In July 2017 the University of Portsmouth celebrates 25 years since gaining university status. However, the University of Portsmouth archive reveals that the roots of the institution go back much further than this, to the late 19th century.
One of the earliest items in the university archive collection is a minute book from the Portsmouth and Gosport School of Science and Art. The school opened on 1st June 1870 and offered a mix of day and evening classes, the latter aimed at local artisans. Both men and women attended the school whose main premises were in the former Crown Sale Rooms in Pembroke Street. Students could receive instruction in a range of skills including practical geometry, artistic anatomy, and architectural and mechanical drawing.
By 1908 responsibility for technical education had been taken over by the local authority. A grand new building opened behind the Guildhall to house the Portsmouth Municipal College. The building is still in use by the university today and has Grade II listed status. The college offered a mix of higher and lower courses, the higher being of university standard. The college also had another role in the wider community as the reference library on the ground floor was open to both local residents and students.
The first edition of student magazine The Galleon was published in autumn 1911, shortly after the establishment of separate female and male student unions. It reported on the formation of a women’s basketball team and bemoaned the state of the common room. Student media is a fascinating source of information on the daily life of students and many newspapers and magazines survive in the archive.
There has been a succession of name changes among the university’s institutional predecessors. Portsmouth Municipal College became Portsmouth College of Technology in 1953, before developing into Portsmouth Polytechnic in 1969. The collections chart this process of expansion – of both student numbers and buildings – through prospectuses, newsletters, annual reports and more. The university is located right in the heart of the city of Portsmouth and the range of buildings it has utilised over the decades is notable. In addition to creating new buildings of its own, sites include a former sailors home, hotel, building society headquarters, drill hall and barracks, illustrating just how closely the history of the university is related to that of the city as a whole.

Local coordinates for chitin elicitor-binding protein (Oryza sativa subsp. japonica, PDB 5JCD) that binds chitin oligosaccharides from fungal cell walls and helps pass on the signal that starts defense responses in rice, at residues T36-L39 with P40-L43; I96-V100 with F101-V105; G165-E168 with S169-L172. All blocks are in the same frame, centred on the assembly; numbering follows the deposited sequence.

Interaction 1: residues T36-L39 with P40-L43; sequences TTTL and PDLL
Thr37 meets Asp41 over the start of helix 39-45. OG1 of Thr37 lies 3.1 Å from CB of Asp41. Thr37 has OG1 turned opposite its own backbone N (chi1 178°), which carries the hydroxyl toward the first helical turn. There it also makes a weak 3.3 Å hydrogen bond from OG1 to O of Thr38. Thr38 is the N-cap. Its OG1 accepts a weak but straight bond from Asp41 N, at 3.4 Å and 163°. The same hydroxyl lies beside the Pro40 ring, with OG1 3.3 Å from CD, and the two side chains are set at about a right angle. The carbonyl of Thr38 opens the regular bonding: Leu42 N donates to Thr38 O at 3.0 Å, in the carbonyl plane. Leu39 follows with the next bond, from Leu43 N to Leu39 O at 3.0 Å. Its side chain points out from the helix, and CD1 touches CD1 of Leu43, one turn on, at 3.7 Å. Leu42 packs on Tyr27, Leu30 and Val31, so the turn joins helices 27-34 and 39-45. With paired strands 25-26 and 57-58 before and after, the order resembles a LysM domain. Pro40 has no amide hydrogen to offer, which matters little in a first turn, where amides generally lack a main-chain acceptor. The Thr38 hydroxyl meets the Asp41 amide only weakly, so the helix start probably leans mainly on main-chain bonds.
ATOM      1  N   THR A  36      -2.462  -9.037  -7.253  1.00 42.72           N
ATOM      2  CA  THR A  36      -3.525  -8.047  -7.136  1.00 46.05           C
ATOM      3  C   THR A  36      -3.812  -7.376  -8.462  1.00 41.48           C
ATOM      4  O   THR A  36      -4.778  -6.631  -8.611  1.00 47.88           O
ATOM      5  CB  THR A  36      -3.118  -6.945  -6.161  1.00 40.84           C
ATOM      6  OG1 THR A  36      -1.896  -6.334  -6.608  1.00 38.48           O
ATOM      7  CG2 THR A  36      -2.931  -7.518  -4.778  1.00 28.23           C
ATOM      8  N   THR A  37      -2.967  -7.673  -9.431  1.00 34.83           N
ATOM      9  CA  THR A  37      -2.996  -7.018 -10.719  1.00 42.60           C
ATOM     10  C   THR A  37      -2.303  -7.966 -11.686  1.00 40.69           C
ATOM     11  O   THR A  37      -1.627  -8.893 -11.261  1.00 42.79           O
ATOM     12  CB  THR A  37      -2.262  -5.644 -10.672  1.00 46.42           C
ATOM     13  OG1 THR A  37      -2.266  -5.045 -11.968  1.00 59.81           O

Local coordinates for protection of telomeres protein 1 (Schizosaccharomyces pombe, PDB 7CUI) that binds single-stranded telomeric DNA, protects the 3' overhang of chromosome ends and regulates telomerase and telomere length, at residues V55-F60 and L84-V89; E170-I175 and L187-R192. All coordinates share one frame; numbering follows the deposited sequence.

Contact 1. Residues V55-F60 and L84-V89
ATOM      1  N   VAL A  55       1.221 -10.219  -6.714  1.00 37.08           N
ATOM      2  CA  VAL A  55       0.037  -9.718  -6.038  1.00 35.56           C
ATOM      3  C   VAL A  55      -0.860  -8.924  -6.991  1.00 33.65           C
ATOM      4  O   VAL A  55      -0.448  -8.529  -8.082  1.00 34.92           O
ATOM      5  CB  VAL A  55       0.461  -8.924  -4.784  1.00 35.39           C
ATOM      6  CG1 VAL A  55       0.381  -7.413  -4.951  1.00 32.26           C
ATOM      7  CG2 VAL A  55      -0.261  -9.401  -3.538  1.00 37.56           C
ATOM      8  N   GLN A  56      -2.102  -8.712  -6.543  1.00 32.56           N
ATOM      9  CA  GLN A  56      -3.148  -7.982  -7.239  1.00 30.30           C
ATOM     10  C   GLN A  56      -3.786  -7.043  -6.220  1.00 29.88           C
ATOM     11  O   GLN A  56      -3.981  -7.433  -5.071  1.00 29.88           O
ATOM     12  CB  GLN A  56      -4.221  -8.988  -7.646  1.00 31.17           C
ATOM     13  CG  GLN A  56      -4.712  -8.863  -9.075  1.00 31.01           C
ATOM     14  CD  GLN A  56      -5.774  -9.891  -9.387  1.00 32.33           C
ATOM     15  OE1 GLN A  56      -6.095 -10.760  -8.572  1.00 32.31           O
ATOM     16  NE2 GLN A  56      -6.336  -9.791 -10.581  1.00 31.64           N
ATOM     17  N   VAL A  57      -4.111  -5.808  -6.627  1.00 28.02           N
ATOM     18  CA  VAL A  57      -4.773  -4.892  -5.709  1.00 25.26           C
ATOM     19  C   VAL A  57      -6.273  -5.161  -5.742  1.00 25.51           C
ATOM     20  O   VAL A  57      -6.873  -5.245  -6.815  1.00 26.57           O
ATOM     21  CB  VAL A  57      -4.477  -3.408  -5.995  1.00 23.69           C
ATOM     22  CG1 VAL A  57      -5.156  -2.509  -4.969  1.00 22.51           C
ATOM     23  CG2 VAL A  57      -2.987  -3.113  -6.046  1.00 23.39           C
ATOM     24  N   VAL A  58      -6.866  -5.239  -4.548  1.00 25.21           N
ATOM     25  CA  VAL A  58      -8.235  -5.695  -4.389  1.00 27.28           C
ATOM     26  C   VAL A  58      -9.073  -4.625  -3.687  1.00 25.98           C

The university is also however, the result of the amalgamation of several institutions. One of the richest collections of material in the archive is from the Day Training College, latterly the College of Education. This teacher training college didn’t merge with Portsmouth Polytechnic until 1976 and was mostly based at its own separate site in the city. The collection includes college admissions registers, correspondence and photographs of staff, students and buildings. The training college was all-female for several decades after its establishment in 1907, and is a valuable resource for women’s history. Similarly, there is also a separate archival collection from the College of Art which maintained its independence until the 1990s.
In 1992 Portsmouth became a ‘new’ University, but one with a considerable heritage and a long-established connection to the local area. The university archive has an important role in helping to tell this sometimes overlooked aspect of the institution’s history.
Anna Delaney, Archivist
University of Portsmouth
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